For the first time since the aftermath of World War II, France has lost some of its territory. But this time, no blood was spilled.
A Belgian farmer inadvertently redrew the map when he moved a border stone dating back to the time of Napoleon, BBC News reports. It was on his farm, which straddles the border of the two central European countries, and in the way of his tractor.
"I was happy, my town was bigger," David Lavaux, Mayor of the Belgian village of Erquelinnes, told a French TV station. "But the Mayor of Bousignies-sur-Roc didn't agree."
Bousignies-sur-Roc is a commune on the French side of the border, which was established in 1820 after the Battle of Waterloo, which was fought in Belgium.
The stone was reportedly installed in 1819. Its new location - 229cm into French territory - was discovered by a local amateur historian, the Guardian reported.
The stone hasn't been put back, BBC News reported. Belgian officials say if it isn't, the farmer could face criminal charges.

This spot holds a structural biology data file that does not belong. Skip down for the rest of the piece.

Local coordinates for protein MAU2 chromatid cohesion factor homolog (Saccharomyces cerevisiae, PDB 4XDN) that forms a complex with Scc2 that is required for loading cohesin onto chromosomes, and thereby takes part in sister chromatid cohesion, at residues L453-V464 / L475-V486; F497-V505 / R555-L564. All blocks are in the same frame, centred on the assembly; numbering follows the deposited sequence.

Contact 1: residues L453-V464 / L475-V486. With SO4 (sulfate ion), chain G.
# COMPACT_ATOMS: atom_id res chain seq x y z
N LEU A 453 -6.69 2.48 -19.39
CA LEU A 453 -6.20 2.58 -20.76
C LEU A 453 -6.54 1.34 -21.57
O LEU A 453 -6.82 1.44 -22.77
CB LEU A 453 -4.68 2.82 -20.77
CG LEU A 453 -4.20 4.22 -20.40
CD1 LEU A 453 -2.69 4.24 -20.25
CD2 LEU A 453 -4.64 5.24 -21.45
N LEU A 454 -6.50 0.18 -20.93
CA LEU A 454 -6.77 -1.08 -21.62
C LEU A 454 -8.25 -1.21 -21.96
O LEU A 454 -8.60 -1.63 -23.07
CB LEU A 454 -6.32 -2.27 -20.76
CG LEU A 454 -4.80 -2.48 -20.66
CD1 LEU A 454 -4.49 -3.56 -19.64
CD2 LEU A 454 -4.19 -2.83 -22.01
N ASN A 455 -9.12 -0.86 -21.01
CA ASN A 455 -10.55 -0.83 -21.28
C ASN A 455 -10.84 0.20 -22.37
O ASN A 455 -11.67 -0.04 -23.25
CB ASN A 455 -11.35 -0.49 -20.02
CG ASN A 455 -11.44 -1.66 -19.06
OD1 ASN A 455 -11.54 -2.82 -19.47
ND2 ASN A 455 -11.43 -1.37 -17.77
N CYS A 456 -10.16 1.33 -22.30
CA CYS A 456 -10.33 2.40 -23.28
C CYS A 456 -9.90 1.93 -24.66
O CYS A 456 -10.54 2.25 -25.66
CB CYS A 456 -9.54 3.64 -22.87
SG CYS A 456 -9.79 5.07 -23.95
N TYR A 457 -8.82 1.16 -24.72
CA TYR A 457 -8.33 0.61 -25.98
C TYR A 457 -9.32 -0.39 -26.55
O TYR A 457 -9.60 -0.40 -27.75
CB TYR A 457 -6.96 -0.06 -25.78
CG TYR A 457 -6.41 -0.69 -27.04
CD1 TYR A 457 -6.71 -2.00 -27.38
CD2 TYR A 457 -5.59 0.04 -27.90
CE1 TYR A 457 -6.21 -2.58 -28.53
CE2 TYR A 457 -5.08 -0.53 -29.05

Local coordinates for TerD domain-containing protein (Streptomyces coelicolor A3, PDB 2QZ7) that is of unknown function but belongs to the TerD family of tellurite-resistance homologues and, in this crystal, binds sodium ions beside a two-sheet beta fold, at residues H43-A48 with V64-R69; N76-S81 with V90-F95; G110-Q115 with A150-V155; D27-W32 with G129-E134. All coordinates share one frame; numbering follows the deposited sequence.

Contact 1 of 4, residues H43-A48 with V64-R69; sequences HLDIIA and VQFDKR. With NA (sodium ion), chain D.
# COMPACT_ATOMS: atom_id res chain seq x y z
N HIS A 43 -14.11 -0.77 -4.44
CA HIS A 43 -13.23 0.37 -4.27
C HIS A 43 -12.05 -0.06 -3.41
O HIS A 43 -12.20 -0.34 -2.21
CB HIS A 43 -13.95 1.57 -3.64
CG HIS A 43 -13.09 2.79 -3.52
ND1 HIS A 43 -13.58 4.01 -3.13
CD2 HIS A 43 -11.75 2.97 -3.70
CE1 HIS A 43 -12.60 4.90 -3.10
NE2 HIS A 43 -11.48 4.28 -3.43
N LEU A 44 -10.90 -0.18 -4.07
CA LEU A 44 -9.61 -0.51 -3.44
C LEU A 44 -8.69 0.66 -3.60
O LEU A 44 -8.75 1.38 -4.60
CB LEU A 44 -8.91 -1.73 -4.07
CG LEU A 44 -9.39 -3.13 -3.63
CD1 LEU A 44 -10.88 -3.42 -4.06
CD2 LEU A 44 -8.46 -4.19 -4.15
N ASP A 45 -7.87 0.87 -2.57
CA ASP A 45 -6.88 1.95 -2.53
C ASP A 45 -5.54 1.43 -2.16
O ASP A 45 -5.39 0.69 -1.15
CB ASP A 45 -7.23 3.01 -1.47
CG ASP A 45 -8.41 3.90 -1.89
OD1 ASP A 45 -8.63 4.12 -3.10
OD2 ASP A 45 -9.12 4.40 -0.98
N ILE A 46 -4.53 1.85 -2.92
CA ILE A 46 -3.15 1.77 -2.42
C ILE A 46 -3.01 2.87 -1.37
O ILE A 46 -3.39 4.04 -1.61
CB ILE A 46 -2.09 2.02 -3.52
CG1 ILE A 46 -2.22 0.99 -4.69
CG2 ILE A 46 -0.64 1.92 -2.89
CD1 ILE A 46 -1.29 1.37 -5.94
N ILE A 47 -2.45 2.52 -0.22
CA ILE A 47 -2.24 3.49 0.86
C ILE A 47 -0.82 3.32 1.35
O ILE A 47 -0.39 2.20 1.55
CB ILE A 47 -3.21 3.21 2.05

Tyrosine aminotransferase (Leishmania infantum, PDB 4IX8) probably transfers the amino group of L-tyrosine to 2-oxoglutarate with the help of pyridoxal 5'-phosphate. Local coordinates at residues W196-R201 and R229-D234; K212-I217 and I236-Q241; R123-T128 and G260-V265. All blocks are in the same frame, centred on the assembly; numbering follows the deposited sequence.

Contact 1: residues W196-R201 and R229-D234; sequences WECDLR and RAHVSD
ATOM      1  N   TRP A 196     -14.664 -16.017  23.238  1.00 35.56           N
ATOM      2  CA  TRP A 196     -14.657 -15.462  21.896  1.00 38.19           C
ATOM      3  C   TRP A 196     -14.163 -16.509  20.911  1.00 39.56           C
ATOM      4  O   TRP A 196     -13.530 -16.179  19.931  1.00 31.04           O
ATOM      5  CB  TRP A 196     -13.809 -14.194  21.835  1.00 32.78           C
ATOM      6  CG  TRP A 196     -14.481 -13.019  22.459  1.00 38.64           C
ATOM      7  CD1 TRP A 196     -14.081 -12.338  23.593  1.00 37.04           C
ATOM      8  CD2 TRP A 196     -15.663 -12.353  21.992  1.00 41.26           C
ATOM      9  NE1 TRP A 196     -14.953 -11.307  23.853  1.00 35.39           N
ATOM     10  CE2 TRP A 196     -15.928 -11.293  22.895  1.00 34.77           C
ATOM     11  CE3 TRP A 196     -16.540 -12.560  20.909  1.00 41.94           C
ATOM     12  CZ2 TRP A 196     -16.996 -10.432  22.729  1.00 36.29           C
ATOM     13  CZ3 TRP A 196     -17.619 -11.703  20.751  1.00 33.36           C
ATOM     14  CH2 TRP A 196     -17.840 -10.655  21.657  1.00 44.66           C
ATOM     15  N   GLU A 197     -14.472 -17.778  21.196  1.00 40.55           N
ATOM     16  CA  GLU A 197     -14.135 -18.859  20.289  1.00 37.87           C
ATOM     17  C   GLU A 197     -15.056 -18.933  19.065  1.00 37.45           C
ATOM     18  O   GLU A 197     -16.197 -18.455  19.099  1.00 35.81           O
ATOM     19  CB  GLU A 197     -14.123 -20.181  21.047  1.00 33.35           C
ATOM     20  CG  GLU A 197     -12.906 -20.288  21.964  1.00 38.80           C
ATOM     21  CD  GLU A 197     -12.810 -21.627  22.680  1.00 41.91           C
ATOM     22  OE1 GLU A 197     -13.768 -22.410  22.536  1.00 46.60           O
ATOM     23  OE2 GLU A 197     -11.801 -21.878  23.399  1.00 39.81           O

"He made Belgium bigger and France smaller, it's not a good idea," said Lavaux, urging the farmer to move the stone back - else the Franco-Belgian border commission, which last sat in 1930, might have to be resurrected.
"We should be able to avoid a new border war," Bousignies-sur-Roc Mayor Aurélie Welonek told French media. "Our two countries get along well, so there were no great concerns at this point."
France's border has been static in recent times, after years of upheaval thanks to its key location in war-ravaged Europe. The last changes were made in 1947, after France and its defeated World War II enemy Italy signed a peace treaty.